(NB Volunteers are required to complete a short OH and S training session with Northern Beaches Council before working on site).

Keith, Dave and Kris “getting fit” by removing non-native and invasive water weeds

WHERE THE HELL IS MERMAID POOL?

Mermaid Pool is at the western corner of King St, Manly Vale, Sydney. It boasts a lovely waterfall and is fed from Manly Dam by Manly Creek. The creek then winds its way down to the surfing beach at Queenscliff via Manly Lagoon. (As you can see it’s got a lot of Manly connections).

An aerial view of the pool surrounded by a small remnant of bushland

OTHER WAYS TO GET INVOLVED.

If physical labour is not your thing we also need people with I.T, communications, research and admin skills plus individuals who are able to conduct ecological surveys.

Tiny native fish (the original “Mermaids”) migrate up Manly Creek

IT’S A WILD LIFE AT MERMAID POOL

The great thing about getting involved in environmental restoration is that you can discover fascinating insights into local biodiversity and help ensure that habitat for our native fauna is improved. In the Mermaid Pool environs for example, Bandicoots have returned after a 40 year absence, Swamp Wallabies have recently been spotted nearby whilst Dwarf Green Tree Frogs still survive in the reed beds. There are 10 types of native fish that call this waterway home. Some of them have migrated up Manly Creek from the ocean to spawn for millennia (the original “Mermaids”) but accumulated silt, exotic weeds and other obstructions have made this increasingly difficult. Juvenile Cox’s Gudgeon were recently photographed (by local resident and native fish expert Andrew Lo) ascending Mermaid Pool waterfall using their fins to climb the sheer rock wall.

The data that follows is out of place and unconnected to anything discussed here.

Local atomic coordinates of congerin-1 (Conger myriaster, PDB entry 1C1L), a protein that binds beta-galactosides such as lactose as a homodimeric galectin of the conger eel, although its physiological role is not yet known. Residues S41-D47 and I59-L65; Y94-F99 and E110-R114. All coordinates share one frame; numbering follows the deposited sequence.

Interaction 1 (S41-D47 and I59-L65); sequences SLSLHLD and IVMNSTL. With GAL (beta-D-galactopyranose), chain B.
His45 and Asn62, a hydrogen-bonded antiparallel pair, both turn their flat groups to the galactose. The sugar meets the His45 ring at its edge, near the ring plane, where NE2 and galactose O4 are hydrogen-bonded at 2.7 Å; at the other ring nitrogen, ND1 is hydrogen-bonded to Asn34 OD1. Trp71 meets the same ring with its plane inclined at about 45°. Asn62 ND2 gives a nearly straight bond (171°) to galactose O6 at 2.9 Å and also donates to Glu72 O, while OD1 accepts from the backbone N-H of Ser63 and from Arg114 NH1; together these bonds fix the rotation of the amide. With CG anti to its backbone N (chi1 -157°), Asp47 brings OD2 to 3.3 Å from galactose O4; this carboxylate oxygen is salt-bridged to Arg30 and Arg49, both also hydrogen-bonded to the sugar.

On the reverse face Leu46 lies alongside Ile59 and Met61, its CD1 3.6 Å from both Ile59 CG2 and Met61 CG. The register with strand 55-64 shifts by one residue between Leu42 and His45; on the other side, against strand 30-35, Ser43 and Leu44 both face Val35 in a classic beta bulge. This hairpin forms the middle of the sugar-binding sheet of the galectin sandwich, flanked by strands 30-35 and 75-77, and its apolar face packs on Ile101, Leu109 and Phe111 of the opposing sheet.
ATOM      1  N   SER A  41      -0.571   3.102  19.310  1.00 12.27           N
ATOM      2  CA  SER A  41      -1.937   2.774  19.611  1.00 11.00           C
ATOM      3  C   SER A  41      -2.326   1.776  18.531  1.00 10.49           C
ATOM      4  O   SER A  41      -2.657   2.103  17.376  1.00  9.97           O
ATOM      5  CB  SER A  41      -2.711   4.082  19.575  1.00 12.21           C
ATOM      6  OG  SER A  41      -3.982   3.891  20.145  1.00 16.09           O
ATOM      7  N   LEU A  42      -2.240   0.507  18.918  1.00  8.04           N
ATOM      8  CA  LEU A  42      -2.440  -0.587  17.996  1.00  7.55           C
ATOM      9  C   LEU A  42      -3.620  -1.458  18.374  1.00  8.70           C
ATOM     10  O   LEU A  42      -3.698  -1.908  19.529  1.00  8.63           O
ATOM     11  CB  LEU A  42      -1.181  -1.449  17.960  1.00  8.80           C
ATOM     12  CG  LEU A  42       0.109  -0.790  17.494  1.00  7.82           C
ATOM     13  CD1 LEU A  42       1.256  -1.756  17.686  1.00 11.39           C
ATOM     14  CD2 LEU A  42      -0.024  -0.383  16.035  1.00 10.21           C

Juvenile “Cox’s Gudgeon” climbing a sheer rockface

STOP PRESS MARCH 2022
Unprecedented rains hit NSW in early March leaving many communities flooded across the State. Unfortunately the deluge resulted in a huge amount of debris (bricks, glass, rubbish) being deposited on the shores of Mermaid Pool. (see below images). To counter we organised a human chain event on 26th March where our “bucket brigade” passed material up to King St and into a Skip. Ironically we did a similar activity on our 10th anniversary.

CAN YOU SPONSOR THE FUTURE?

Are you a local business that can appreciate the need to restore our waterways and conserve our bushland ? Every industry from tourism, surf products and fishing to manufacturing and administration benefits from looking after the environment. The “Return of the Mermaids” project needs your support now to help fund future important conservation work along Manly Creek and to ensure momentum continues. If you’re interested in partnering the community please email cowfish5@bigpond.com

Mermaids Sapphire and Skye (courtesy Manly Sea-life Sanctuary)

Join the Facebook Group: Mermaid Pool Restoration project

Save Manly Dam Facebook page https://www.facebook.com/SaveManlyDamBushland

Keep Manly Dam Wild IG page. https://www.instagram.com/keepmanlydamwild/

Manly Dam Biodiversity project website: https://manlydambiodiversityproject.org

 

Facebook
Twitter
LinkedIn
Email
Print
Scroll to Top